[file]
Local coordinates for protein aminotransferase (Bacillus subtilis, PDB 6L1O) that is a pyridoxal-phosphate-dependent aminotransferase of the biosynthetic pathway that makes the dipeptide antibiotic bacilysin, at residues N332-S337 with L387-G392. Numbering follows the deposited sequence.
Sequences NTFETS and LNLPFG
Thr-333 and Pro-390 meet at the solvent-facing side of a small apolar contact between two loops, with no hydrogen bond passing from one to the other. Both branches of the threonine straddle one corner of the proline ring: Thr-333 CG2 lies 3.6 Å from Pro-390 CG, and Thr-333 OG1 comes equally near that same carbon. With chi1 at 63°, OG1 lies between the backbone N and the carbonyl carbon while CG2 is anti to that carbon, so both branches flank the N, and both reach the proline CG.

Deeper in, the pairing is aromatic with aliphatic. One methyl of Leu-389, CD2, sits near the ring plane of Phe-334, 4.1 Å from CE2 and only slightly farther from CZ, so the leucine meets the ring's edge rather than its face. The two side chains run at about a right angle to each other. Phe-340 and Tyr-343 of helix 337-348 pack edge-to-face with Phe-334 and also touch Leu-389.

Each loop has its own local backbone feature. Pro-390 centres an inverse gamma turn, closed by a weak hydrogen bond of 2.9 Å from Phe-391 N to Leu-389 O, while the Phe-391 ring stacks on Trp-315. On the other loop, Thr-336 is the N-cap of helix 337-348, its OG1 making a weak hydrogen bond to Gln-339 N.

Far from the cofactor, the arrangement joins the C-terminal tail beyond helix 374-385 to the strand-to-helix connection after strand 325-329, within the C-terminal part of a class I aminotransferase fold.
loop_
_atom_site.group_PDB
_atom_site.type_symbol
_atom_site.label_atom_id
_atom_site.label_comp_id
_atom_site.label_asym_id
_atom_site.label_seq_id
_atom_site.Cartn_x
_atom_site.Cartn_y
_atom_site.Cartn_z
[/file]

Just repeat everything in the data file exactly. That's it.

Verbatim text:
Local coordinates for protein aminotransferase (Bacillus subtilis, PDB 6L1O) that is a pyridoxal-phosphate-dependent aminotransferase of the biosynthetic pathway that makes the dipeptide antibiotic bacilysin, at residues N332-S337 with L387-G392. Numbering follows the deposited sequence.
Sequences NTFETS and LNLPFG
Thr-333 and Pro-390 meet at the solvent-facing side of a small apolar contact between two loops, with no hydrogen bond passing from one to the other. Both branches of the threonine straddle one corner of the proline ring: Thr-333 CG2 lies 3.6 Å from Pro-390 CG, and Thr-333 OG1 comes equally near that same carbon. With chi1 at 63°, OG1 lies between the backbone N and the carbonyl carbon while CG2 is anti to that carbon, so both branches flank the N, and both reach the proline CG.

Deeper in, the pairing is aromatic with aliphatic. One methyl of Leu-389, CD2, sits near the ring plane of Phe-334, 4.1 Å from CE2 and only slightly farther from CZ, so the leucine meets the ring's edge rather than its face. The two side chains run at about a right angle to each other. Phe-340 and Tyr-343 of helix 337-348 pack edge-to-face with Phe-334 and also touch Leu-389.

Each loop has its own local backbone feature. Pro-390 centres an inverse gamma turn, closed by a weak hydrogen bond of 2.9 Å from Phe-391 N to Leu-389 O, while the Phe-391 ring stacks on Trp-315. On the other loop, Thr-336 is the N-cap of helix 337-348, its OG1 making a weak hydrogen bond to Gln-339 N.

Far from the cofactor, the arrangement joins the C-terminal tail beyond helix 374-385 to the strand-to-helix connection after strand 325-329, within the C-terminal part of a class I aminotransferase fold.
loop_
_atom_site.group_PDB
_atom_site.type_symbol
_atom_site.label_atom_id
_atom_site.label_comp_id
_atom_site.label_asym_id
_atom_site.label_seq_id
_atom_site.Cartn_x
_atom_site.Cartn_y
_atom_site.Cartn_z